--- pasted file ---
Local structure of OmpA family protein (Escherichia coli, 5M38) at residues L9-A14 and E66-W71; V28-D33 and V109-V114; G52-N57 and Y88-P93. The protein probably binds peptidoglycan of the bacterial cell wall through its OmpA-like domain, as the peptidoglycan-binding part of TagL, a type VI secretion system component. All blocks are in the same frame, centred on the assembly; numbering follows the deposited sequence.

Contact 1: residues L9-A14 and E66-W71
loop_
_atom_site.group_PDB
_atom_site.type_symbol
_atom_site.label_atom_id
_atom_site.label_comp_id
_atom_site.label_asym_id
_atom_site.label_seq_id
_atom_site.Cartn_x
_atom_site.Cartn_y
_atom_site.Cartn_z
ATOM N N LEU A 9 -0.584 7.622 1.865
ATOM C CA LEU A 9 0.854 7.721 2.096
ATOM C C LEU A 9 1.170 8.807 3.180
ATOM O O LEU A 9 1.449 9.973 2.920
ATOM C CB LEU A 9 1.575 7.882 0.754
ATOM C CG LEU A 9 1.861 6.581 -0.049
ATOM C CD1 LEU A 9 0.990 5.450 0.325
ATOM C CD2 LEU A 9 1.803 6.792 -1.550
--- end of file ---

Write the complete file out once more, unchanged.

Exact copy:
Local structure of OmpA family protein (Escherichia coli, 5M38) at residues L9-A14 and E66-W71; V28-D33 and V109-V114; G52-N57 and Y88-P93. The protein probably binds peptidoglycan of the bacterial cell wall through its OmpA-like domain, as the peptidoglycan-binding part of TagL, a type VI secretion system component. All blocks are in the same frame, centred on the assembly; numbering follows the deposited sequence.

Contact 1: residues L9-A14 and E66-W71
loop_
_atom_site.group_PDB
_atom_site.type_symbol
_atom_site.label_atom_id
_atom_site.label_comp_id
_atom_site.label_asym_id
_atom_site.label_seq_id
_atom_site.Cartn_x
_atom_site.Cartn_y
_atom_site.Cartn_z
ATOM N N LEU A 9 -0.584 7.622 1.865
ATOM C CA LEU A 9 0.854 7.721 2.096
ATOM C C LEU A 9 1.170 8.807 3.180
ATOM O O LEU A 9 1.449 9.973 2.920
ATOM C CB LEU A 9 1.575 7.882 0.754
ATOM C CG LEU A 9 1.861 6.581 -0.049
ATOM C CD1 LEU A 9 0.990 5.450 0.325
ATOM C CD2 LEU A 9 1.803 6.792 -1.550